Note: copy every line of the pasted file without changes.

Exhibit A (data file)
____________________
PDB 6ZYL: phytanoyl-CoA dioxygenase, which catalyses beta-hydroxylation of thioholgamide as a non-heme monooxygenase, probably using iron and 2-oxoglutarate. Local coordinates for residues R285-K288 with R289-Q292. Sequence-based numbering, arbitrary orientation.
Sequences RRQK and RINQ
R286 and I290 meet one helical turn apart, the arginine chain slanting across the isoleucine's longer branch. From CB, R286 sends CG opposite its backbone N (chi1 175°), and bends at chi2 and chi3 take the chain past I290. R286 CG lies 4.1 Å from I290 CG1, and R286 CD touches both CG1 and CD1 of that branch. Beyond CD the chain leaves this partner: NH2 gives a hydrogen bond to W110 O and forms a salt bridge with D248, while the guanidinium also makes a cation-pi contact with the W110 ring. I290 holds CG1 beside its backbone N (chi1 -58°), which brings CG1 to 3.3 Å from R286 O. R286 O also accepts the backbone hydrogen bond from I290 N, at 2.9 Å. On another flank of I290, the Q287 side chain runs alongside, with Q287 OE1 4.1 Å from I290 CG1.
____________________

PDB 6ZYL: phytanoyl-CoA dioxygenase, which catalyses beta-hydroxylation of thioholgamide as a non-heme monooxygenase, probably using iron and 2-oxoglutarate. Local coordinates for residues R285-K288 with R289-Q292. Sequence-based numbering, arbitrary orientation.
Sequences RRQK and RINQ
R286 and I290 meet one helical turn apart, the arginine chain slanting across the isoleucine's longer branch. From CB, R286 sends CG opposite its backbone N (chi1 175°), and bends at chi2 and chi3 take the chain past I290. R286 CG lies 4.1 Å from I290 CG1, and R286 CD touches both CG1 and CD1 of that branch. Beyond CD the chain leaves this partner: NH2 gives a hydrogen bond to W110 O and forms a salt bridge with D248, while the guanidinium also makes a cation-pi contact with the W110 ring. I290 holds CG1 beside its backbone N (chi1 -58°), which brings CG1 to 3.3 Å from R286 O. R286 O also accepts the backbone hydrogen bond from I290 N, at 2.9 Å. On another flank of I290, the Q287 side chain runs alongside, with Q287 OE1 4.1 Å from I290 CG1.